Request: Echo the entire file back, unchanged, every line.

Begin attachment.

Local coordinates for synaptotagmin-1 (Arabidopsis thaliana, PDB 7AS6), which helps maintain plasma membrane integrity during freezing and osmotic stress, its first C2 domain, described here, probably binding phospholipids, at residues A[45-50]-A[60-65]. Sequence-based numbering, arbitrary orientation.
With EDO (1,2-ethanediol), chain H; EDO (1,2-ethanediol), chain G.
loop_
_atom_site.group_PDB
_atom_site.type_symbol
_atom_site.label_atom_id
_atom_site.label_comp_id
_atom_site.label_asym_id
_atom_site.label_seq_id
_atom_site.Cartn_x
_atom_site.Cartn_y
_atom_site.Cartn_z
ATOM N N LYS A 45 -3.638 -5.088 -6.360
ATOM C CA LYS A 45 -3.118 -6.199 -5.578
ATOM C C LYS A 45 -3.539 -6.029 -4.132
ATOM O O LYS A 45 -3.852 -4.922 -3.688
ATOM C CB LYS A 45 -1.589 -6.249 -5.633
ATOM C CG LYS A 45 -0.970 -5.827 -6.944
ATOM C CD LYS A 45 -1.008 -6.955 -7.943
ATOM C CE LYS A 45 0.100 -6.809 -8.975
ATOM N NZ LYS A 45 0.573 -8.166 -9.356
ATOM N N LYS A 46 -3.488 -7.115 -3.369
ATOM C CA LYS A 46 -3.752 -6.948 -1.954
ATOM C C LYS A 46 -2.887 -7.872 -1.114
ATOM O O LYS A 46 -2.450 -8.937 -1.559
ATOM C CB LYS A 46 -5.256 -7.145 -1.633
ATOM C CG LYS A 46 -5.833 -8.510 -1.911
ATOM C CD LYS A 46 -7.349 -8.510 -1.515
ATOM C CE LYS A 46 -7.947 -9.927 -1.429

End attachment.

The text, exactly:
Local coordinates for synaptotagmin-1 (Arabidopsis thaliana, PDB 7AS6), which helps maintain plasma membrane integrity during freezing and osmotic stress, its first C2 domain, described here, probably binding phospholipids, at residues A[45-50]-A[60-65]. Sequence-based numbering, arbitrary orientation.
With EDO (1,2-ethanediol), chain H; EDO (1,2-ethanediol), chain G.
loop_
_atom_site.group_PDB
_atom_site.type_symbol
_atom_site.label_atom_id
_atom_site.label_comp_id
_atom_site.label_asym_id
_atom_site.label_seq_id
_atom_site.Cartn_x
_atom_site.Cartn_y
_atom_site.Cartn_z
ATOM N N LYS A 45 -3.638 -5.088 -6.360
ATOM C CA LYS A 45 -3.118 -6.199 -5.578
ATOM C C LYS A 45 -3.539 -6.029 -4.132
ATOM O O LYS A 45 -3.852 -4.922 -3.688
ATOM C CB LYS A 45 -1.589 -6.249 -5.633
ATOM C CG LYS A 45 -0.970 -5.827 -6.944
ATOM C CD LYS A 45 -1.008 -6.955 -7.943
ATOM C CE LYS A 45 0.100 -6.809 -8.975
ATOM N NZ LYS A 45 0.573 -8.166 -9.356
ATOM N N LYS A 46 -3.488 -7.115 -3.369
ATOM C CA LYS A 46 -3.752 -6.948 -1.954
ATOM C C LYS A 46 -2.887 -7.872 -1.114
ATOM O O LYS A 46 -2.450 -8.937 -1.559
ATOM C CB LYS A 46 -5.256 -7.145 -1.633
ATOM C CG LYS A 46 -5.833 -8.510 -1.911
ATOM C CD LYS A 46 -7.349 -8.510 -1.515
ATOM C CE LYS A 46 -7.947 -9.927 -1.429